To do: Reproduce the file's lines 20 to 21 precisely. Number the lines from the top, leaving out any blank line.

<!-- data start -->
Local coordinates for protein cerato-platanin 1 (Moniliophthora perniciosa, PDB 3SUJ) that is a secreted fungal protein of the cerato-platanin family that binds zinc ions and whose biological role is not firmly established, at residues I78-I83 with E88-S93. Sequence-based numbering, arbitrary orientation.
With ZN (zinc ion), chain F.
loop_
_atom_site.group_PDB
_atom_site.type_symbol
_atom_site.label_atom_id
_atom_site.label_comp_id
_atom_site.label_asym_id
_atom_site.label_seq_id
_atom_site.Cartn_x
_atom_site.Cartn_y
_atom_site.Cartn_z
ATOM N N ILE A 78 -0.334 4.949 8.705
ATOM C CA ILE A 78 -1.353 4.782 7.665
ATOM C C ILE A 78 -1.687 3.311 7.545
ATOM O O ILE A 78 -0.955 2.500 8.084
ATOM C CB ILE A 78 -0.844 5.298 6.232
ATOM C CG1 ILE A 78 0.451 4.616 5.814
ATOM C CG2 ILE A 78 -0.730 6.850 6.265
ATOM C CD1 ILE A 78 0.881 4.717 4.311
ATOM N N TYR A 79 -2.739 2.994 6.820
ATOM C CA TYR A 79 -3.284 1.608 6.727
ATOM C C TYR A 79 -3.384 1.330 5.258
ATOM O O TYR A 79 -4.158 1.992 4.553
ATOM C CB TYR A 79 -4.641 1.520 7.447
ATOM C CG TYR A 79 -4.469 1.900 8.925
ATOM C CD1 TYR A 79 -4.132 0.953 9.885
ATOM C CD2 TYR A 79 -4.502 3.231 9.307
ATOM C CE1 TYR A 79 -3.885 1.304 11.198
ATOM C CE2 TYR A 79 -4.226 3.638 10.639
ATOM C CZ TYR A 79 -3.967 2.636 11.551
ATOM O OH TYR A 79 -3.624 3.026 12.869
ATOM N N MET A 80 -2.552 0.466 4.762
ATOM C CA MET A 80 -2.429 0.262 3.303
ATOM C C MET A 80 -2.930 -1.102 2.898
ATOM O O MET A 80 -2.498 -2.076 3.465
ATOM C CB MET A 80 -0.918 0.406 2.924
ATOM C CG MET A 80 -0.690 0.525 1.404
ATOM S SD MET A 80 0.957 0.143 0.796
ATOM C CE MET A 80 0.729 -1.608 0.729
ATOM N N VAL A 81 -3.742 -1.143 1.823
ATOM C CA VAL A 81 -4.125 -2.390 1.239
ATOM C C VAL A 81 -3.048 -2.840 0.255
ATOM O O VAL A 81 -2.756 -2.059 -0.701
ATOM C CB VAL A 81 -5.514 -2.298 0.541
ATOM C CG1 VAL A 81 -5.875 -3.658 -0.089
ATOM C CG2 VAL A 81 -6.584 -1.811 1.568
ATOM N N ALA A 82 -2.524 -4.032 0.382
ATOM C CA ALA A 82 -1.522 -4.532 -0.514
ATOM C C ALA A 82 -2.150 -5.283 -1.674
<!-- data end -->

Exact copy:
ATOM C CD1 ILE A 78 0.881 4.717 4.311
ATOM N N TYR A 79 -2.739 2.994 6.820